KAMPALA – Cabinet is considering proposals from several companies that are seeking to venture into growing cannabis in Uganda for medicinal purposes.
In Uganda, the use of cannabis for recreational purposes is illegal but Cabinet is considering proposals from a series of foreign firms that seek to make the banned substance produce drugs.
Government cannot ignore the proposals given the amount of money involved (over UGX11 trillion) and now it is believed they are concentrating on regulation.
A Cabinet information paper tabled by the Ministry of Health reads; “The minister of Health has received applications from 14 companies interested in the cultivation, extraction and export of cannabis oil for medical purposes in line with the provisions of Narcotic Drug and Psychotropic Substances (Control) Act 2015”.
“There is a big economic value potential for the country considering the rate at which countries are opening up their markets for the sale of cannabis products for medical purposes,” the Ministry of Health notes in the brief to Cabinet.
The minister lists the benefits to include employment opportunities, taxes, technology transfer, investment opportunities, and trade surplus, among others. For example, the paper notes, cannabis farming is labour intensive, all plant care and harvesting are done by hand, providing employment opportunities.
The Health Ministry, however, warns that there is reasonable fear that legal cultivation of medical cannabis could lead to an increase of the product, which will lead to the escalation of cannabis abuse and associated consequences.
“The risks associated or resulting from the legal cultivation of cannabis are mitigated by the fact that cannabis is a highly controlled plant globally, regulations are overly strict, which ensures maximum adherence,” she adds.
In the Cabinet paper, it is proposed that the Minister of Health will issue written consent for the cultivation of prohibited plants, NDA will issue production and export licences and both the police and NDA will conduct inspection and enforcement of the law.
“As much as the area of cannabis cultivation and extraction on an industrial scale is new in Uganda, stringent measures are in place to regulate it. These projects will create jobs, bring in foreign currency, and above all, there is no imminent threat to the people of Uganda or the environment if the measures put in place are adhered to,” the Health Ministry memo to Cabinet concludes.
Already, Industrial Hemp Uganda Ltd has been licenced to deal in cannabis in the country for the past decade with operations in Kasese and other areas.
The cabinet is thus studying the applications to ensure that the sector is not messed up.
Across the globe, cannabis is one of the most exciting growth industries and is garnering significant attention from investors, manufacturers and researchers.
Section 14 Narcotic Drugs & Psychotropic Substance (control) Act, 2019, which commenced on January 16, 2019, empowers the National Drug Authority (NDA) to issue licences for export, import, manufacture, etc.
(a) issue licences, for sale, manufacture, production or distribution of specified narcotic drugs or psychotropic substances;
(b) prescribe the manner in which a narcotic drug or psychotropic substance is to be packed or marked for export;
(c) prescribe the records to be kept for the export, import, receipt, sale, disposal or distribution of a narcotic drug or psychotropic substance; and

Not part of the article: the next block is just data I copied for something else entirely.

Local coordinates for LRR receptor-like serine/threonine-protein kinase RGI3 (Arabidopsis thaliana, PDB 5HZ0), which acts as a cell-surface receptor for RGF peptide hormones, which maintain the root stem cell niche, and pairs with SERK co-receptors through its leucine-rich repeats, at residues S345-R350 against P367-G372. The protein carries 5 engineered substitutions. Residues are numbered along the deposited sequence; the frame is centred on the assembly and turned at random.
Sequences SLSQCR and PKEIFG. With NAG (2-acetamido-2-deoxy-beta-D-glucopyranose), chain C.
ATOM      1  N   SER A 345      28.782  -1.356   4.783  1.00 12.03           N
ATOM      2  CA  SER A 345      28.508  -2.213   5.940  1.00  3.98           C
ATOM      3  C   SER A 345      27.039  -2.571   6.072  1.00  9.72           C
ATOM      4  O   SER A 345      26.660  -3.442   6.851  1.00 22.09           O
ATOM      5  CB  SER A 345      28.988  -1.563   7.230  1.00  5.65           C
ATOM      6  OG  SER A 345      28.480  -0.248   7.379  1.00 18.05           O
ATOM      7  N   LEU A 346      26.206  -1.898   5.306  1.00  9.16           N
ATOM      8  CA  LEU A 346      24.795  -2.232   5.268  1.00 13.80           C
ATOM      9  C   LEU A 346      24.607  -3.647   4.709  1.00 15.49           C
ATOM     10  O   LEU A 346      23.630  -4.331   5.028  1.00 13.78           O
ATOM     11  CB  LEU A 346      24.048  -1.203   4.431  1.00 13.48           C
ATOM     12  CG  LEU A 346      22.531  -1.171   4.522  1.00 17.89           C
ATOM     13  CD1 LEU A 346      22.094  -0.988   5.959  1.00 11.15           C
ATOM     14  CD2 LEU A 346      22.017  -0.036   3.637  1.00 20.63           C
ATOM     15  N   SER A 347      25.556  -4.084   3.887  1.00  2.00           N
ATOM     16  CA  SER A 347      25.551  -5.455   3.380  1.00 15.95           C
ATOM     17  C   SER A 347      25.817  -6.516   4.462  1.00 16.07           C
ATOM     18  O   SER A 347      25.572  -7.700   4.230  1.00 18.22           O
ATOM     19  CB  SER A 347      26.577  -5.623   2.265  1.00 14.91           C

(d) determine the line of narcotic drugs or psychotropic substances which may be supplied and prescribed for medical, dental and veterinary purposes and prescriptions.
Section 4 of the Act criminalises possession of narcotic drugs and psychotropic substances and provides sanctions, including lengthy prison sentences and fines.
Exceptions. The exception is in
Subsection (3) “(a) a person who has possession of a narcotic drug or psychotropic substance under a licence issued under Section 27 of the National Drug Policy and Authority Act, permitting him or her to have possession of the narcotic drug or psychotropic substance;
(b) a medical practitioner, dentist, veterinary surgeon or registered pharmacist who is in possession of a narcotic drug or psychotropic substance for any medical purpose;
(c) a person who possesses a narcotic drug or psychotropic substance for a medical purpose from, or using a prescription of, a medical practitioner, dentist or veterinary surgeon; or
(d) a person authorised under regulations made under this Act to be in possession of a narcotic drug or psychotropic substance.
Countries such as Uruguay, Canada, Lesotho, Zimbabwe, and South Africa, some states in the United States, Germany and many other countries in the European Union have legalised cannabis for medical use.
In Lesotho, for example, Cannabis is widely produced and is a leading cash crop for the country. In 2017, Lesotho became the first African country to grant a licence for the cultivation of medical cannabis for export. Currently, the UK is the largest exporter of medical cannabis in the world. According to the International Narcotics Control Board (INCB), 95 tonnes of cannabis was produced in the UK for medicinal and scientific use, accounting for 44.9 per cent of the world total
Hemp is commercially grown in Africa by Egypt, in America by Canada, USA, and Chile.
In Asia, it is grown in China and India and China is the biggest exporter of hemp paper and textile, earning at least $200m (Shs745b) per year. Canada is now the biggest producer and exporter of hemp seed products, including hemp oil, hemp protein powder. It accounts for 60-90 per cent of the total USA hemp import market.
In Europe, it is grown in Austria, Denmark, Finland, France, Germany, Britain, Hungary, Poland, Portugal, Romania, Russia, Slovenia, Spain and Ukraine. Europe hemp industry is focused on industrial uses such as materials for automobiles and construction. European Union subsidies farmers at $400 (Shs1.5m) per acre.